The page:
Ancient Egypt | History Reviews

Two highly recommended titles for anyone interested in ancient Egyptian civilization or the history of Egyptology

redstar Cooney, Kara. When Women Ruled the World: Six Queens of Egypt. National Geographic. Nov. 2018. 400p. illus. notes. index. ISBN 9781426219771. $28; ebk. ISBN 9781426219788. HIST
Cooney (Egyptology, Univ. of California Los Angeles; The Woman Who Would Be King) explores the premise that “the ancient Egyptians brilliantly used female power…to keep a culture going for more than 3,000 years” through the prism of six queens who assumed kingship to varying degrees at times of dynastic crisis. Included are profiles of Merneith of Dynasty I (3000–2890 BCE), Neferusobek of Dynasty XII (1985–1773 BCE), Hatshepsut and Nefertiti of Dynasty XVIII (1550–1295 BCE), Tawosret of Dynsty XIX (1295–1186 BCE), and Cleopatra VII of the Ptolemaic Period (305–30 BCE). Despite ancient Egyptian society promoting greater gender equality than its contemporaries, each of these queens was compelled to manifest certain masculine trappings in order to succeed. Most intriguing is the author’s persuasive explanation of the recent theory that Nefertiti morphed from queen to co-king, and ultimately sole king, evinced through changes in her titles and iconography.
VERDICT Not since Leonard Cottrell’s Lady of the Two Lands (1966) has such an engrossing, well-researched collective study of Egyptian power queens been available. Definitively recommended for anyone with an interest in ancient Egyptian civilization or women’s studies.—Edward K. Werner, formerly with St. Lucie Cty. Lib. Syst., FL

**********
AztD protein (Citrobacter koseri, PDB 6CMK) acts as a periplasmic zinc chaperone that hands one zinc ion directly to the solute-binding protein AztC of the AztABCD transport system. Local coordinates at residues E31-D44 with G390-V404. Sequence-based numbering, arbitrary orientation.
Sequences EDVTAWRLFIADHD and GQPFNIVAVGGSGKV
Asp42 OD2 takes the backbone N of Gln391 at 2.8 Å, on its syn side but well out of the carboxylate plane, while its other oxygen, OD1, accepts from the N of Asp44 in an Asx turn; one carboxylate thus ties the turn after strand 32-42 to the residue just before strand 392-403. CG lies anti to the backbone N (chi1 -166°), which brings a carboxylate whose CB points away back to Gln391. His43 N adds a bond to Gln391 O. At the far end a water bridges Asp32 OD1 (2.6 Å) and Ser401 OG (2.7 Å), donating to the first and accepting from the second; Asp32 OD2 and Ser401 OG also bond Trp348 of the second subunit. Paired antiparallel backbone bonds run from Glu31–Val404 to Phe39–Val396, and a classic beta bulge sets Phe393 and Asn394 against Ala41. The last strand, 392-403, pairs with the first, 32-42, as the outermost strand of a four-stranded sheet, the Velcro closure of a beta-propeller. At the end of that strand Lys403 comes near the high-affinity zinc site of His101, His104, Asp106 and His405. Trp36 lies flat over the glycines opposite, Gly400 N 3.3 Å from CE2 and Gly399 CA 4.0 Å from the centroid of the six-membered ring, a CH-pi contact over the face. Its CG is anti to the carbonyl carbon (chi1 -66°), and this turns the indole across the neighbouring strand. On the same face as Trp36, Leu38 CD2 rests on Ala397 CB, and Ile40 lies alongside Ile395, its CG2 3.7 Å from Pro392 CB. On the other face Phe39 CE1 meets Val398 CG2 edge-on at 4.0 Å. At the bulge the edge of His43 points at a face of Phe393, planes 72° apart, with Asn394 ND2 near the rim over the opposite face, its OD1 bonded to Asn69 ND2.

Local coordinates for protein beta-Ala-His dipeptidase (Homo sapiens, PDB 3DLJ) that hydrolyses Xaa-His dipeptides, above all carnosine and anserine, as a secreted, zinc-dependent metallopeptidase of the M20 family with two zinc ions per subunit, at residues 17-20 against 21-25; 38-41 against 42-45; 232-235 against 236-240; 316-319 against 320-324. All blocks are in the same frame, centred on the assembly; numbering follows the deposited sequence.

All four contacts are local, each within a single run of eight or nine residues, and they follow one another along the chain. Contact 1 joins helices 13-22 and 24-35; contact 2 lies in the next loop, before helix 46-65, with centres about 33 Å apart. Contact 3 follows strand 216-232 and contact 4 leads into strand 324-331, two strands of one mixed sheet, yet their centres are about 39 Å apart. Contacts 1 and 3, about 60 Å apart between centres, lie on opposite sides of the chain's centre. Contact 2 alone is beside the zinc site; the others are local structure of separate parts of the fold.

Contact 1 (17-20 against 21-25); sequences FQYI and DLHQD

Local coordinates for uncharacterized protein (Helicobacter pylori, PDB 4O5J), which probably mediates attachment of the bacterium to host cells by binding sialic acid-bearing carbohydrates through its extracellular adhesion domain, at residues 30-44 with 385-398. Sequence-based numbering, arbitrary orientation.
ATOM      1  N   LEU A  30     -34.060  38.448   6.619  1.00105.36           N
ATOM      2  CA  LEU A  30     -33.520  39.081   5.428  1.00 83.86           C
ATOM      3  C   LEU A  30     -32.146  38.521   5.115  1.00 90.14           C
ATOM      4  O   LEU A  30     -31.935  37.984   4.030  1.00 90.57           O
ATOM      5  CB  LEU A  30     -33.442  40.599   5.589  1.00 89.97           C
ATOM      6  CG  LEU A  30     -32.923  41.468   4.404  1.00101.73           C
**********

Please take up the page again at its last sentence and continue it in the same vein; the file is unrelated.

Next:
Naunton, Chris. Searching for the Lost Tombs of Egypt. Thames & Hudson. Nov. 2018. 224p. illus. maps. notes. bibliog. index. ISBN 9780500051993. $29.95. HIST
Naunton, current president of the International Association of Egyptologists and author of numerous scholarly articles, is best known as the presenter of TV documentaries, including King Tut’s Tomb: the Hidden Chamber. Here, he explores the search for the yet-undiscovered tombs of some of the most famous people in ancient Egyptian history, from the early Dynastic Period to the Roman era: Imhotep, Third Dynasty architect of the Step Pyramid; Amenhotep I and Nefertiti of the 18th Dynasty; Herihor, high priest of Amun in Thebes during the 21st Dynasty; Alexander the Great; and Cleopatra VII. Also highlighted are archaeologists from the 19th century to the present, whose ongoing research missions and excavations have resulted in significant discoveries. A fascinating examination of the Amarna Period royal burials is included along with a survey of the royal cemeteries of the Third Intermediate Period in the Nile Delta. Naunton succeeds in his goal to get readers “excited by the possibility that there might be such extraordinary surprises yet to come.”
VERDICT This unique study is recommended for anyone interested in ancient Egyptian civilization or the history of Egyptology.—Edward K. ­Werner, formerly with St. Lucie Cty. Lib. Syst., FL

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